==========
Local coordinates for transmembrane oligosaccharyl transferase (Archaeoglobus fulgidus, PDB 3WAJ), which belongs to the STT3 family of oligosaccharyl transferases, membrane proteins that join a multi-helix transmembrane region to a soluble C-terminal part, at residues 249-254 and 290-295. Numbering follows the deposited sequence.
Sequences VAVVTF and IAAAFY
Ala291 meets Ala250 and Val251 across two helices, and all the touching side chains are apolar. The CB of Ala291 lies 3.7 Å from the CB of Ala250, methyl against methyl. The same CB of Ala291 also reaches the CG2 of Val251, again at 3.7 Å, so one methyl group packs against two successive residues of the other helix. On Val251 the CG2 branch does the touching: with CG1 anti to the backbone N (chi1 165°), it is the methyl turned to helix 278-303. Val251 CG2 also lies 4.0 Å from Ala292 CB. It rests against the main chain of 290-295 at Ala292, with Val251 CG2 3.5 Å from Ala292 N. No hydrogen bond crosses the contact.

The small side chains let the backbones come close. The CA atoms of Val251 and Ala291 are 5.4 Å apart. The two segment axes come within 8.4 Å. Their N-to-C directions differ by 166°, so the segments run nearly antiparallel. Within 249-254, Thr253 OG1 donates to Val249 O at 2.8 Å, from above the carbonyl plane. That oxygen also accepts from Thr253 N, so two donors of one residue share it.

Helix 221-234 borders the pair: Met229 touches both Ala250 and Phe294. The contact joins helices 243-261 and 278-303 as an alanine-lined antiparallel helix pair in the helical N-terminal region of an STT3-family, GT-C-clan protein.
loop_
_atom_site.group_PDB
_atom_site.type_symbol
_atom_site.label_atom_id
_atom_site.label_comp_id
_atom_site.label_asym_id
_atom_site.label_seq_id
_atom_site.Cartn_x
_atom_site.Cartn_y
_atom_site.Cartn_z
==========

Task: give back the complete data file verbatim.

Local coordinates for transmembrane oligosaccharyl transferase (Archaeoglobus fulgidus, PDB 3WAJ), which belongs to the STT3 family of oligosaccharyl transferases, membrane proteins that join a multi-helix transmembrane region to a soluble C-terminal part, at residues 249-254 and 290-295. Numbering follows the deposited sequence.
Sequences VAVVTF and IAAAFY
Ala291 meets Ala250 and Val251 across two helices, and all the touching side chains are apolar. The CB of Ala291 lies 3.7 Å from the CB of Ala250, methyl against methyl. The same CB of Ala291 also reaches the CG2 of Val251, again at 3.7 Å, so one methyl group packs against two successive residues of the other helix. On Val251 the CG2 branch does the touching: with CG1 anti to the backbone N (chi1 165°), it is the methyl turned to helix 278-303. Val251 CG2 also lies 4.0 Å from Ala292 CB. It rests against the main chain of 290-295 at Ala292, with Val251 CG2 3.5 Å from Ala292 N. No hydrogen bond crosses the contact.

The small side chains let the backbones come close. The CA atoms of Val251 and Ala291 are 5.4 Å apart. The two segment axes come within 8.4 Å. Their N-to-C directions differ by 166°, so the segments run nearly antiparallel. Within 249-254, Thr253 OG1 donates to Val249 O at 2.8 Å, from above the carbonyl plane. That oxygen also accepts from Thr253 N, so two donors of one residue share it.

Helix 221-234 borders the pair: Met229 touches both Ala250 and Phe294. The contact joins helices 243-261 and 278-303 as an alanine-lined antiparallel helix pair in the helical N-terminal region of an STT3-family, GT-C-clan protein.
loop_
_atom_site.group_PDB
_atom_site.type_symbol
_atom_site.label_atom_id
_atom_site.label_comp_id
_atom_site.label_asym_id
_atom_site.label_seq_id
_atom_site.Cartn_x
_atom_site.Cartn_y
_atom_site.Cartn_z